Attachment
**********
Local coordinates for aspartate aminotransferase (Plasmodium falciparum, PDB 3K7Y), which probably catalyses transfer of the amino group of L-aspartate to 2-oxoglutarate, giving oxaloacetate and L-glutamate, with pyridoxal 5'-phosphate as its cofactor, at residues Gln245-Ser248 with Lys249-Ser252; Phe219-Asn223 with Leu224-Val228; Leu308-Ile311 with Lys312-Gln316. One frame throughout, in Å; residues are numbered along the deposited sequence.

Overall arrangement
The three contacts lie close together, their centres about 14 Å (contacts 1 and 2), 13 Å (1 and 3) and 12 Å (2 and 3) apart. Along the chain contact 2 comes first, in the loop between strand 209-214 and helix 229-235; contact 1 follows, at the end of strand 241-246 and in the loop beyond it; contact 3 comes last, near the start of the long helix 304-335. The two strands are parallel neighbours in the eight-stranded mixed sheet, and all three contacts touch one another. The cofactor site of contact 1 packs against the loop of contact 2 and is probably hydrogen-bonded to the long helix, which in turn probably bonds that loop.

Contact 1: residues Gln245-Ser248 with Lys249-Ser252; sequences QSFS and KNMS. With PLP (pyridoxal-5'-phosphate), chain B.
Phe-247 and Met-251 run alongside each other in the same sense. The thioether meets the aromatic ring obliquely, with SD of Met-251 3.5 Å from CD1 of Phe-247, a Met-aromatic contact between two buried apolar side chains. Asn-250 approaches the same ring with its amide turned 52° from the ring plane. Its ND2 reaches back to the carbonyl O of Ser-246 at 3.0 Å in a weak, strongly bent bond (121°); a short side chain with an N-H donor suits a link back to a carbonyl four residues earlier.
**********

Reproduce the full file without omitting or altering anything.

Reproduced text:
Local coordinates for aspartate aminotransferase (Plasmodium falciparum, PDB 3K7Y), which probably catalyses transfer of the amino group of L-aspartate to 2-oxoglutarate, giving oxaloacetate and L-glutamate, with pyridoxal 5'-phosphate as its cofactor, at residues Gln245-Ser248 with Lys249-Ser252; Phe219-Asn223 with Leu224-Val228; Leu308-Ile311 with Lys312-Gln316. One frame throughout, in Å; residues are numbered along the deposited sequence.

Overall arrangement
The three contacts lie close together, their centres about 14 Å (contacts 1 and 2), 13 Å (1 and 3) and 12 Å (2 and 3) apart. Along the chain contact 2 comes first, in the loop between strand 209-214 and helix 229-235; contact 1 follows, at the end of strand 241-246 and in the loop beyond it; contact 3 comes last, near the start of the long helix 304-335. The two strands are parallel neighbours in the eight-stranded mixed sheet, and all three contacts touch one another. The cofactor site of contact 1 packs against the loop of contact 2 and is probably hydrogen-bonded to the long helix, which in turn probably bonds that loop.

Contact 1: residues Gln245-Ser248 with Lys249-Ser252; sequences QSFS and KNMS. With PLP (pyridoxal-5'-phosphate), chain B.
Phe-247 and Met-251 run alongside each other in the same sense. The thioether meets the aromatic ring obliquely, with SD of Met-251 3.5 Å from CD1 of Phe-247, a Met-aromatic contact between two buried apolar side chains. Asn-250 approaches the same ring with its amide turned 52° from the ring plane. Its ND2 reaches back to the carbonyl O of Ser-246 at 3.0 Å in a weak, strongly bent bond (121°); a short side chain with an N-H donor suits a link back to a carbonyl four residues earlier.